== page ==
Adopted children who are satisfied with how much they can communicate with their birth parents do better, according to new research out Monday from the University of Massachusetts that identifies the benefits of “open” adoptions.
Data from the first of its kind, two decade-long study suggest that adopted children are better adjusted and have fewer behavior problems when they are happy with how much contact they have with their birth parents.
Dr. Harold Grotevant, Rudd Family Foundation Chair at the University of Massachusetts, Amherst, says the data debunk the theory that open adoptions confuse children.
“They know their adoptive parents are the ones who tuck them into bed every night, feed them meals, the ones that they spend all their time together, and those are their parents,” said Grotevant. “And many of them have a special relationship with their birth parents as well, but they’re not confused about who their parents are.”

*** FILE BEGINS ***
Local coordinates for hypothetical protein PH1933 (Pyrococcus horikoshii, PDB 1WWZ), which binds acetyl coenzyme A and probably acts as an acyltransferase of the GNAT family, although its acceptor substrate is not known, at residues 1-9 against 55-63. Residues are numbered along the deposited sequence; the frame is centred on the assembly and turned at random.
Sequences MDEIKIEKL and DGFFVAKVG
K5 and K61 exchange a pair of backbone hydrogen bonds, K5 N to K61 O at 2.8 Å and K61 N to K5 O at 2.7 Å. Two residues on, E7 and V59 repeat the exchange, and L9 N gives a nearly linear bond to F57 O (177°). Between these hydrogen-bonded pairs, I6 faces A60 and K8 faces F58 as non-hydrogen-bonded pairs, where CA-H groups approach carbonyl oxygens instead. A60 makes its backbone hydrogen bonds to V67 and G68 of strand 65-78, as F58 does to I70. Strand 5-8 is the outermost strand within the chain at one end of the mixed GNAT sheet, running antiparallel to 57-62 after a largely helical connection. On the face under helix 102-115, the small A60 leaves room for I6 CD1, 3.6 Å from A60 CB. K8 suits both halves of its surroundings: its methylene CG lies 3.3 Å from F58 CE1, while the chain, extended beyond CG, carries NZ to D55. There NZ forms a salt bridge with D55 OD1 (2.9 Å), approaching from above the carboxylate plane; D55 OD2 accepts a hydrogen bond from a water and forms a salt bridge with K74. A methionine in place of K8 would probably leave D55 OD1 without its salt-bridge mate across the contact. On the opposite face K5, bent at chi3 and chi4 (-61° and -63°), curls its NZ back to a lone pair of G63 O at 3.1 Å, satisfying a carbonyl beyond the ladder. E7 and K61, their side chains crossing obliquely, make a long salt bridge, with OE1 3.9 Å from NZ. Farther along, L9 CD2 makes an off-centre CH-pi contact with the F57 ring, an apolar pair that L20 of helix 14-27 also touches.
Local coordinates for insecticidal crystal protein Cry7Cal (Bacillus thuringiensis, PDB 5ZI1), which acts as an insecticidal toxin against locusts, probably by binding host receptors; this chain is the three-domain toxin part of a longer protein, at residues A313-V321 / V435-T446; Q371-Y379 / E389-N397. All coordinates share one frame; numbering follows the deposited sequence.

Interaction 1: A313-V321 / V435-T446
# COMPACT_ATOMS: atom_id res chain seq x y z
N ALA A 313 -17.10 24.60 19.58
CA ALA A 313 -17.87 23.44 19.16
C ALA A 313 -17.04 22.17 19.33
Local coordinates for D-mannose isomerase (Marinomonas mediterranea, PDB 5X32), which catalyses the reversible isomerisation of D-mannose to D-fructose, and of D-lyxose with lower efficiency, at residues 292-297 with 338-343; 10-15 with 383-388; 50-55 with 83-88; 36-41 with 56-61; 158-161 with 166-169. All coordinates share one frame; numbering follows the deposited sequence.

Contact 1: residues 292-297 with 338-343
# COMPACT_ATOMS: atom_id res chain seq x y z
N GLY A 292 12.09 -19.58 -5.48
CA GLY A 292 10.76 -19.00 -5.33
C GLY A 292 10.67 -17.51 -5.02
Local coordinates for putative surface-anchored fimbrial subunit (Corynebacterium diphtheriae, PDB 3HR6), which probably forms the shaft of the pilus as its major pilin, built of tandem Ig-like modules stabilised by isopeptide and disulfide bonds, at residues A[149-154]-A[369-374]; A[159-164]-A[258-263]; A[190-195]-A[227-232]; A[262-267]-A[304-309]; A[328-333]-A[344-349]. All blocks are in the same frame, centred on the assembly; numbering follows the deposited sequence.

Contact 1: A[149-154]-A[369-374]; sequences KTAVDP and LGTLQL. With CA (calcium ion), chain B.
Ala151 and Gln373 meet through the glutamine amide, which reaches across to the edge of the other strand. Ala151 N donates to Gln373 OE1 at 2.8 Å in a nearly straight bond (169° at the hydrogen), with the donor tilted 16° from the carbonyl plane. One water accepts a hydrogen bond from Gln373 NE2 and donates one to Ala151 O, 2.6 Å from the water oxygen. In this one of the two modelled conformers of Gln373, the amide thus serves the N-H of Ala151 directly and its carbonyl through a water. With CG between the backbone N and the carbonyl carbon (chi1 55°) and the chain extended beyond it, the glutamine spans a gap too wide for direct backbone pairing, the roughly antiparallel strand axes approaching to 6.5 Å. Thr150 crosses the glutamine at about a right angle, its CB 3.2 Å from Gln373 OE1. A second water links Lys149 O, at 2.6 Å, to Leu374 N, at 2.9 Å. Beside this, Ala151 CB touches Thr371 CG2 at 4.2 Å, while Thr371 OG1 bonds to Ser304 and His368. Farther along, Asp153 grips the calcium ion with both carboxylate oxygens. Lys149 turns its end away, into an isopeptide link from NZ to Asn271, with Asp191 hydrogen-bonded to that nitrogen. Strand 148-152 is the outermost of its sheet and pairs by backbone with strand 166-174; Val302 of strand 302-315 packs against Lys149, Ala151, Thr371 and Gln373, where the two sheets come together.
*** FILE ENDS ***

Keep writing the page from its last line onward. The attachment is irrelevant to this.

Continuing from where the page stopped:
The study also addresses the idea that adoptive parents feel threatened by birth parents in an open adoption.
Tamara Christ is domestic program coordinator with Adoptions From The Heart, the first open adoption center in the Pennsylvania, New Jersey and Delaware area.
“I think that we see the best outcomes when both the parties feel very comfortable with the future contact agreement and what that looks like,” said Christ. “I also think that the best relationships continue to rely on the agency to help facilitate and be a sounding board if issues do arise.”
Christ’s agency pairs families with birth parents who are looking for the same level of communication.